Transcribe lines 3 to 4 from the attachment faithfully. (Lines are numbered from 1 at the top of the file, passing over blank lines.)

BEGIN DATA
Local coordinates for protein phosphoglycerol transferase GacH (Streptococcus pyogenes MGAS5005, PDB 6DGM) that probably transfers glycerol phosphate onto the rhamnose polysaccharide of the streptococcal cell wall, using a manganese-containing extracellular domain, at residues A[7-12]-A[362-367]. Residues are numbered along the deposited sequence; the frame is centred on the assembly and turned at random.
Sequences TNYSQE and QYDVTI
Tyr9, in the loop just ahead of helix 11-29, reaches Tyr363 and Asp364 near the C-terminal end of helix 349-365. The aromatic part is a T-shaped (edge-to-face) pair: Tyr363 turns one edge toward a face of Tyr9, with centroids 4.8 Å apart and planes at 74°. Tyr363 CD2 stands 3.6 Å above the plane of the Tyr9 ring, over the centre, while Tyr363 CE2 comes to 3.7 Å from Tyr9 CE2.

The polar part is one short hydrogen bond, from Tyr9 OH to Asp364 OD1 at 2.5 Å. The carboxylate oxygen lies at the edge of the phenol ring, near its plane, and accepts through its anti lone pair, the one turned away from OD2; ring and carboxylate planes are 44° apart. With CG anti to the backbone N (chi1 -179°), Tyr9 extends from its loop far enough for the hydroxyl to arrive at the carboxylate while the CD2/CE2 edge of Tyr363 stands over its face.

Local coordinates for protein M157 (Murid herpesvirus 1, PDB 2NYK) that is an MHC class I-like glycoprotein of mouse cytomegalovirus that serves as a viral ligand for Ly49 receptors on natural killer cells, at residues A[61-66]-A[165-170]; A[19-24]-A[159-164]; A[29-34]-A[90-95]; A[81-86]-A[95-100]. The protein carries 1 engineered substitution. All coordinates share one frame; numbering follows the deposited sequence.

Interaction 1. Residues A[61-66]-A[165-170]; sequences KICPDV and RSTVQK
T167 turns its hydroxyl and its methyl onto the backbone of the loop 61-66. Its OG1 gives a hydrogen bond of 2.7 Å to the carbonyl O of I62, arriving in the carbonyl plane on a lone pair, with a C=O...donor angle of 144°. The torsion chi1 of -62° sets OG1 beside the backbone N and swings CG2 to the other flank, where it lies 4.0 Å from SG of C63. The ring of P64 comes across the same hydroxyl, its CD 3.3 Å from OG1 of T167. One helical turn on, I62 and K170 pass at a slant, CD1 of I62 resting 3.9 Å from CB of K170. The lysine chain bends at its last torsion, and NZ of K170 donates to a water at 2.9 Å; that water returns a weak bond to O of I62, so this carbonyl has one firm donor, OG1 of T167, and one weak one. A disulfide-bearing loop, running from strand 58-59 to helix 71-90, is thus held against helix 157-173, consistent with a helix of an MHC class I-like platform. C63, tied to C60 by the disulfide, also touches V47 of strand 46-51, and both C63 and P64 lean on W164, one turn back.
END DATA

Tyr9, in the loop just ahead of helix 11-29, reaches Tyr363 and Asp364 near the C-terminal end of helix 349-365. The aromatic part is a T-shaped (edge-to-face) pair: Tyr363 turns one edge toward a face of Tyr9, with centroids 4.8 Å apart and planes at 74°. Tyr363 CD2 stands 3.6 Å above the plane of the Tyr9 ring, over the centre, while Tyr363 CE2 comes to 3.7 Å from Tyr9 CE2.

The polar part is one short hydrogen bond, from Tyr9 OH to Asp364 OD1 at 2.5 Å. The carboxylate oxygen lies at the edge of the phenol ring, near its plane, and accepts through its anti lone pair, the one turned away from OD2; ring and carboxylate planes are 44° apart. With CG anti to the backbone N (chi1 -179°), Tyr9 extends from its loop far enough for the hydroxyl to arrive at the carboxylate while the CD2/CE2 edge of Tyr363 stands over its face.